Worked to Death: Court Rules for Widow of Employee “Jackhammering All Day”
Was Robert Dietz worked to death by a suburban municipal authority? His widow argued that he was, and has just been awarded workers compensation benefits by the Pennsylvania Commonwealth Court.
A field maintenance worker for 20 years, the 48-year-old Dietz died in 2007 during a 14-hour shift at the Lower Bucks County Joint Municipal Authority. His wife Judith argued that it was a “physical job that included jackhammering to dig up the road, repairing water main breaks and cutting tree roots out of the sewer system,” court documents said. On the day he died, his wife claimed that Dietz was “jackhammering for hours,” according to court docs.
Mrs. Dietz appealed to the Commonwealth Court after the Workers’ Compensation Appeal Board denied benefits for her and her child.
Dr. Larry Wolk argued that after Dietz worked a particularly long shift the previous day, his hours of physical labor caused his fatal heart attack. “Dr. Wolk did not see anything else in the medical records that would have caused the heart attack. Thus, but for his long workday, [Mr. Dietz] would not have had a fatal heart attack on November 7, 2007,” Judge Mary Hannah Leavitt wrote in her opinion. Although he smoked a pack of cigarettes per day, Dietz was not diagnosed with heart disease. He did take medicine to control cholesterol.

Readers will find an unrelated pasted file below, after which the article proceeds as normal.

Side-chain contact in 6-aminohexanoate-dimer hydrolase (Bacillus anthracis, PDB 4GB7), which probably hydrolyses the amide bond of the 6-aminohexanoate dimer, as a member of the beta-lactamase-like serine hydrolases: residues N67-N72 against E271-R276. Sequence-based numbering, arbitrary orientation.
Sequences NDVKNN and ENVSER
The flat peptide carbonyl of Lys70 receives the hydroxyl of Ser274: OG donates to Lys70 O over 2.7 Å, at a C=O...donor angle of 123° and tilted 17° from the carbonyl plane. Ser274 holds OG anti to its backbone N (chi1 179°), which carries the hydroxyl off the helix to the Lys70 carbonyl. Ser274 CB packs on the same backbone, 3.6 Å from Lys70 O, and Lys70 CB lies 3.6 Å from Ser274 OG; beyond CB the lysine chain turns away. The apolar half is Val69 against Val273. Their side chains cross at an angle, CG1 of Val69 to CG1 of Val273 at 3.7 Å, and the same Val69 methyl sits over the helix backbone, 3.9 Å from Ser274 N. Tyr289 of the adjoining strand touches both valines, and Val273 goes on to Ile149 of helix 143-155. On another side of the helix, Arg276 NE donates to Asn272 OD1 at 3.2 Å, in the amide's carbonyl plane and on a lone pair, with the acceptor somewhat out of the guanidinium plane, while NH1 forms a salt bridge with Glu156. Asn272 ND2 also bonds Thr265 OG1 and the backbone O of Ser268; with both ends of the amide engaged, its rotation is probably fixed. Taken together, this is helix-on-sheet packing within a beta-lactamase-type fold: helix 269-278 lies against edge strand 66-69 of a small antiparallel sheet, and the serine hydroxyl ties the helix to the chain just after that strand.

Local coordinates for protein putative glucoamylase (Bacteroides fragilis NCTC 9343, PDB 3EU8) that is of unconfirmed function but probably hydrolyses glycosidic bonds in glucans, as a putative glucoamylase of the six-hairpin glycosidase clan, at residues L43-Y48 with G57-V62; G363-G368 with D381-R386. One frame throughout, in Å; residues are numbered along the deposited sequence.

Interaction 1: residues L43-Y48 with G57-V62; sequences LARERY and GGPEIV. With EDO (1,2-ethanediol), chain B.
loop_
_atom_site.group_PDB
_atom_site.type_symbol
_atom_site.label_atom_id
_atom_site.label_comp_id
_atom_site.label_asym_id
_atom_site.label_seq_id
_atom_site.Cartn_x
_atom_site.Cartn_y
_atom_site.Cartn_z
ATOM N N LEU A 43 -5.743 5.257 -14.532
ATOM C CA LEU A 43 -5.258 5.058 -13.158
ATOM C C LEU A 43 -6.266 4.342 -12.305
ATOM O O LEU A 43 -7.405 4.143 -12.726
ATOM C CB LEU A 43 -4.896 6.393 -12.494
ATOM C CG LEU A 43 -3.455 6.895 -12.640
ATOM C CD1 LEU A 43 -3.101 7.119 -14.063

The municipal authority released findings by a doctor who said Dietz had coronary artery disease and died as a result of an acute narrowing of a myocardial blood vessel or vessels resulting in ventricular fibrillation. The Workers Compensation Judge in the case sided with Dr. Wolk, finding his “causation to be credible and persuasive that working on a field maintenance crew for 14-plus hours caused the cardiac event and death of [Dietz.]”
In the event of a work-related death, a widow with one child is entitled to an award of 60 percent of the decedent’s wages and up to $3,000 for burial expenses.